The Farmer’s daughter 3 Pt. 2

The next day it rained, so Chirp only powered up long enough to move to a dry part of the room and then powered off again. It rained for another week and he worried about his flowers, but could do nothing but wait. His leg seized up when he tried to get up after the rains and he used his hand to knock it loose, noting that more rust had formed on the joint. He tested it carefully, found it sound enough again, and went out to check the damage. Water had pooled in the center where the hole in the roof was, forming a surprisingly deep pond between the metal husks. He peered over one of the husks into the water and noted an unfortunate little frog had gotten trapped. He tried to help it out but his hands were not equipped for catching things and it slipped free and swam away to the other end. He left it alone since it seemed alright, and went up to the roof. The water had cut a path in the grass slope off the broken side of the roof, and he could see some of the dirt had broken free and fallen to the ground. The flowers up there looked over watered, but not quite dead. Inside the plants had fared pretty well, with only two areas getting drowned. He got his tools and carefully dug up a few of the drowned plants, moving them to a dry patch to give them a chance. Near the entrance was a puddle of mud which he was forced to stomp through, and he went to check on the pond. The pond was dirty from rainwater and several of the lilies had floated to the shore. He reached into a shallow part, found the root, and carefully dug around it. He hadn’t brought anything to store it in, but he stuck the plants on a large piece of soggy bark that had broken free and brought them back to the ruin. Chirp planted them in the pond and was pleased to see the little frog hop up on one after only a moment. He went down to the entrance, pushed the mud away as best he could, and went back upstairs to power off.

It was a month before Ellie visited again, brimming with excitement. She showed him the ring and talked about how Darvin had surprised her a week ago. They were to be married next spring, and she talked about the plans they already had, and what flowers she would have there. “It’s such a pretty little pond, but how do you keep the water fresh?” She said, watching the little tadpoles swimming about. Chirp had built them a ramp so they could leave the pond when they wished, but that only seemed to attract more frogs. He chirped and pointed to the little circle of rocks he had found in the ruins. “What are those?” She watched a tiny stream of bubbles crop up and float to the surface. Chirp shook his head and would have shrugged if he was capable of it. She admired the lilies a little bit more before moving on to tour the other changes. He had moved a small lilac bush into a bright spot on the floor above the pond, and it was slowly recovering from the move. “The plant worked, I haven’t had nearly as much trouble with pests since I planted it, and I found a few more closer to home to add.” Chirp clicked and chirped, pleased at the news. “I don’t know when I’ll be able to visit next, what with the wedding and all. I’ll have to mind the house too, and the garden.” Chirp nodded and chirped softly. “If I can come back I promise I will though.” She stood up, and walked slowly to the entrance, Chirp a few feet behind. “I suppose I should say goodbye though, just in case.” She looked away suddenly and Chirp was alarmed to see her crying. He felt his emotion switch activate and he put a hand on her shoulder. She looked at him and smiled, although still crying. “And now I’ve got you all sad, I’m sorry.” Chirp whirred at her and switched back to normal. “Goodbye, Sir Chirp.” She turned and walked away down the path without looking back. Chirp waited until she had disappeared, then went back for his tools. He carefully dug up the purple flower, planted it in a bucket he had found the other day, and brought it up to the room. He set it in the spot he knew got the best light, sat down and looked at it for a long time, running through a few memories. He deleted a few bits of information he knew would no longer be necessary, archived memories to clear up space on his damaged drive, and powered off.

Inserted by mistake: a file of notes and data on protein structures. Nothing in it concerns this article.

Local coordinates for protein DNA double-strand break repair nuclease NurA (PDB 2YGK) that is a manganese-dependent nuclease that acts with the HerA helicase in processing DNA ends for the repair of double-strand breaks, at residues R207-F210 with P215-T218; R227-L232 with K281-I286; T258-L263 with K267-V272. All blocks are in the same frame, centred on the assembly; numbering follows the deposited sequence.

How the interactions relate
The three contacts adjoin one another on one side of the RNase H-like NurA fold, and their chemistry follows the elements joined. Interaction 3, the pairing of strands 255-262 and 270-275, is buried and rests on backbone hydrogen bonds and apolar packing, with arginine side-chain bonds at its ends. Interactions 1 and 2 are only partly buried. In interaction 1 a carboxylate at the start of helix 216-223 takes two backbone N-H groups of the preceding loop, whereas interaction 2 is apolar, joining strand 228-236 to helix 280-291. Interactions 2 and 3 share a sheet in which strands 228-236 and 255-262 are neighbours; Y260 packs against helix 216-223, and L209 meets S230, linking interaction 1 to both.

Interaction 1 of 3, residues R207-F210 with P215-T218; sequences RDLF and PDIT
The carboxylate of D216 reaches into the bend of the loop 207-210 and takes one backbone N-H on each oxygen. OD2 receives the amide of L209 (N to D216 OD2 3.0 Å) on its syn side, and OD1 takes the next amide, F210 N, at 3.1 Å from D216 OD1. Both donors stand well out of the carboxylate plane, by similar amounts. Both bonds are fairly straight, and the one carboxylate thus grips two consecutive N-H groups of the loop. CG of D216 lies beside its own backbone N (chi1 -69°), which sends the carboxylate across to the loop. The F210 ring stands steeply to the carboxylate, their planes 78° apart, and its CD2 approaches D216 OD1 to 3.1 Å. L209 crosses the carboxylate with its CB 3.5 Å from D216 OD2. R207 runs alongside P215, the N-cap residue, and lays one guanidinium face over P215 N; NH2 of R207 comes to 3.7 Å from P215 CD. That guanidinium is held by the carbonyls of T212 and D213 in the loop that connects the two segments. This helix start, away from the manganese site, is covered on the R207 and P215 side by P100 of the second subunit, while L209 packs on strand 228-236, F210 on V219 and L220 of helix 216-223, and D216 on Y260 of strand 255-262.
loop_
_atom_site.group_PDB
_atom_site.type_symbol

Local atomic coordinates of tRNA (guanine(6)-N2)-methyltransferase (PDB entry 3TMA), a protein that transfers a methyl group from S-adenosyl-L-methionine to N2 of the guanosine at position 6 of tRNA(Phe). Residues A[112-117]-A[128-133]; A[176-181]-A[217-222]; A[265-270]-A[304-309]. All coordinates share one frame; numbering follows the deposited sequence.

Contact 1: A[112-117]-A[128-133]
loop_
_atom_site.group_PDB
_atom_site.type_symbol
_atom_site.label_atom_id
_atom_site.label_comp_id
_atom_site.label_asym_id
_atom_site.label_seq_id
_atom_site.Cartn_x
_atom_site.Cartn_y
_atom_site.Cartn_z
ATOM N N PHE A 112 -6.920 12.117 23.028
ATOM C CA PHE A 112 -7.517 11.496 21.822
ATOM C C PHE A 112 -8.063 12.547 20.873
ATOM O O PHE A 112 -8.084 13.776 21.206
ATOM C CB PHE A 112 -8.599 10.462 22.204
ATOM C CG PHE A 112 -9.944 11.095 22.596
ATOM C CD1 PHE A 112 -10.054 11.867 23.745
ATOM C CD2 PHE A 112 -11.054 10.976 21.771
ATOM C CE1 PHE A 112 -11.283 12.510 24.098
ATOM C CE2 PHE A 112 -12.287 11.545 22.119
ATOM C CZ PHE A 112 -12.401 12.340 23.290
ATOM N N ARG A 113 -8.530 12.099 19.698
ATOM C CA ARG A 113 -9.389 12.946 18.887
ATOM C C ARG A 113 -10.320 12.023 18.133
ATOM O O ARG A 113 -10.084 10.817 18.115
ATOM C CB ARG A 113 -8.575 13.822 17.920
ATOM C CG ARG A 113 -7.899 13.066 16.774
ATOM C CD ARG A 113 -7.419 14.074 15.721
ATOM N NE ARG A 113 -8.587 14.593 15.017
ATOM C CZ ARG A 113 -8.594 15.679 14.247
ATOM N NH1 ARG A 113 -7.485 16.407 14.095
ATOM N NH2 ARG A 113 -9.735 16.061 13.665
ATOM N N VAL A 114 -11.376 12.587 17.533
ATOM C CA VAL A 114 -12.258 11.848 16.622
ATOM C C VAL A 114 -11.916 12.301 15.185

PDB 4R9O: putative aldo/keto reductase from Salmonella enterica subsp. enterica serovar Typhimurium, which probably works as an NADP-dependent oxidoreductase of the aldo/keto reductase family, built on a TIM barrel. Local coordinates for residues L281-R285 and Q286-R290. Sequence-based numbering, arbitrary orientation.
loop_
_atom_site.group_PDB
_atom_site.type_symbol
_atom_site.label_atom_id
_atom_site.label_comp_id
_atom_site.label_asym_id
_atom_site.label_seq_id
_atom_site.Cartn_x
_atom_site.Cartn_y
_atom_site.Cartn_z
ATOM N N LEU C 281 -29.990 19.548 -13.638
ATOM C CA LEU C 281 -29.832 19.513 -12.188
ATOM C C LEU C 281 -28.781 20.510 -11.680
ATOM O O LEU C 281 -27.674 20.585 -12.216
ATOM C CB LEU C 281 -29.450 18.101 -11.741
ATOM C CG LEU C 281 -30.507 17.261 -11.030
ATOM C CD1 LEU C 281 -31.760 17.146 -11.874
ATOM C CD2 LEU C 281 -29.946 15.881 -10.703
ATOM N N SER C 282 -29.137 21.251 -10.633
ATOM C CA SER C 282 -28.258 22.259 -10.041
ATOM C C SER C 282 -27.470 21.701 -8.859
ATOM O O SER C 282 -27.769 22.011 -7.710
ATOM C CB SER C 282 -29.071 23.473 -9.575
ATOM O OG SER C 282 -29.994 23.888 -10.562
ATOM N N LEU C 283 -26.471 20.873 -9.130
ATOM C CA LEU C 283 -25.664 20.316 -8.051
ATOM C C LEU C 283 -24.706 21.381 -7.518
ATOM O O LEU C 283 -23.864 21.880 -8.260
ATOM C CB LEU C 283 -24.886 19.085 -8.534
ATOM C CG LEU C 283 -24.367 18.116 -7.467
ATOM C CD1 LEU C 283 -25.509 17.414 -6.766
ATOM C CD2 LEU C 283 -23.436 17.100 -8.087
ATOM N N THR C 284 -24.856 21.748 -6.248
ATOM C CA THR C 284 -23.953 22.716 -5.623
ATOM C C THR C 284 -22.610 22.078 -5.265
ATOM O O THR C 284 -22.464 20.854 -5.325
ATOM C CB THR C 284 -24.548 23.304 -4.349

The next morning, he powered up, looked at the flower thoughtfully, then went about watering the plants. He looked down in the little pond, and a memory activated of Ellie trying to say click and whirr and then giving up. She had chosen an easier name, but he couldn’t remember what. He whirred and clicked a little, startling the frogs, and then retreated to his room to power down for the day. The night fell on his still metal form, a lifeless a heap of scrap metal to the casual eye.


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